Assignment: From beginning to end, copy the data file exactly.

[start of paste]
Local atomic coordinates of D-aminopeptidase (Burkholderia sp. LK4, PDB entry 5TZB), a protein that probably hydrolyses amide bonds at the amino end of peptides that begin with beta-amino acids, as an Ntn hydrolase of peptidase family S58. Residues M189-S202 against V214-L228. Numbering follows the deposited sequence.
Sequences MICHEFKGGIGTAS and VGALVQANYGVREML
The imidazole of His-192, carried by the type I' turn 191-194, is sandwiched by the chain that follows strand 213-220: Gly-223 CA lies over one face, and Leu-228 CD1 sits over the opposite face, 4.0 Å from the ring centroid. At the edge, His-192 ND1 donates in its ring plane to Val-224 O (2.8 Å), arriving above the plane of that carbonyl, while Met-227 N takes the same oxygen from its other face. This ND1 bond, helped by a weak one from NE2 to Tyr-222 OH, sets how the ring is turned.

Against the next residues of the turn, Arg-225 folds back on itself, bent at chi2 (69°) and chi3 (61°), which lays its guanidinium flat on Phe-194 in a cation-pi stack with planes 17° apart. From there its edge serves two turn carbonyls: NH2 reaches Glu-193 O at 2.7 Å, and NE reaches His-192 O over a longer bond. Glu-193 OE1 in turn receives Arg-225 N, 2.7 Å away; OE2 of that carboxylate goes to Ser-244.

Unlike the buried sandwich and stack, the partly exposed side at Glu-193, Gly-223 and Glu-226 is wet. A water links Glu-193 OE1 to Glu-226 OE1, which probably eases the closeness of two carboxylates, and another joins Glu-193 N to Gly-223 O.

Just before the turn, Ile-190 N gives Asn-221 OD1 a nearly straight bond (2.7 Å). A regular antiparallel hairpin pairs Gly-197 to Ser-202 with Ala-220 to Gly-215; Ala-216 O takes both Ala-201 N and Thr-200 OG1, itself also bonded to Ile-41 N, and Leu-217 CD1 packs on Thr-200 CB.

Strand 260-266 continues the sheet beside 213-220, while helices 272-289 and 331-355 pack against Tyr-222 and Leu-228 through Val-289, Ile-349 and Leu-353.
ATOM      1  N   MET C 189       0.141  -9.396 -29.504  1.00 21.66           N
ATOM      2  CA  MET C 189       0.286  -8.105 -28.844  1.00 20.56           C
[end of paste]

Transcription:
Local atomic coordinates of D-aminopeptidase (Burkholderia sp. LK4, PDB entry 5TZB), a protein that probably hydrolyses amide bonds at the amino end of peptides that begin with beta-amino acids, as an Ntn hydrolase of peptidase family S58. Residues M189-S202 against V214-L228. Numbering follows the deposited sequence.
Sequences MICHEFKGGIGTAS and VGALVQANYGVREML
The imidazole of His-192, carried by the type I' turn 191-194, is sandwiched by the chain that follows strand 213-220: Gly-223 CA lies over one face, and Leu-228 CD1 sits over the opposite face, 4.0 Å from the ring centroid. At the edge, His-192 ND1 donates in its ring plane to Val-224 O (2.8 Å), arriving above the plane of that carbonyl, while Met-227 N takes the same oxygen from its other face. This ND1 bond, helped by a weak one from NE2 to Tyr-222 OH, sets how the ring is turned.

Against the next residues of the turn, Arg-225 folds back on itself, bent at chi2 (69°) and chi3 (61°), which lays its guanidinium flat on Phe-194 in a cation-pi stack with planes 17° apart. From there its edge serves two turn carbonyls: NH2 reaches Glu-193 O at 2.7 Å, and NE reaches His-192 O over a longer bond. Glu-193 OE1 in turn receives Arg-225 N, 2.7 Å away; OE2 of that carboxylate goes to Ser-244.

Unlike the buried sandwich and stack, the partly exposed side at Glu-193, Gly-223 and Glu-226 is wet. A water links Glu-193 OE1 to Glu-226 OE1, which probably eases the closeness of two carboxylates, and another joins Glu-193 N to Gly-223 O.

Just before the turn, Ile-190 N gives Asn-221 OD1 a nearly straight bond (2.7 Å). A regular antiparallel hairpin pairs Gly-197 to Ser-202 with Ala-220 to Gly-215; Ala-216 O takes both Ala-201 N and Thr-200 OG1, itself also bonded to Ile-41 N, and Leu-217 CD1 packs on Thr-200 CB.

Strand 260-266 continues the sheet beside 213-220, while helices 272-289 and 331-355 pack against Tyr-222 and Leu-228 through Val-289, Ile-349 and Leu-353.
ATOM      1  N   MET C 189       0.141  -9.396 -29.504  1.00 21.66           N
ATOM      2  CA  MET C 189       0.286  -8.105 -28.844  1.00 20.56           C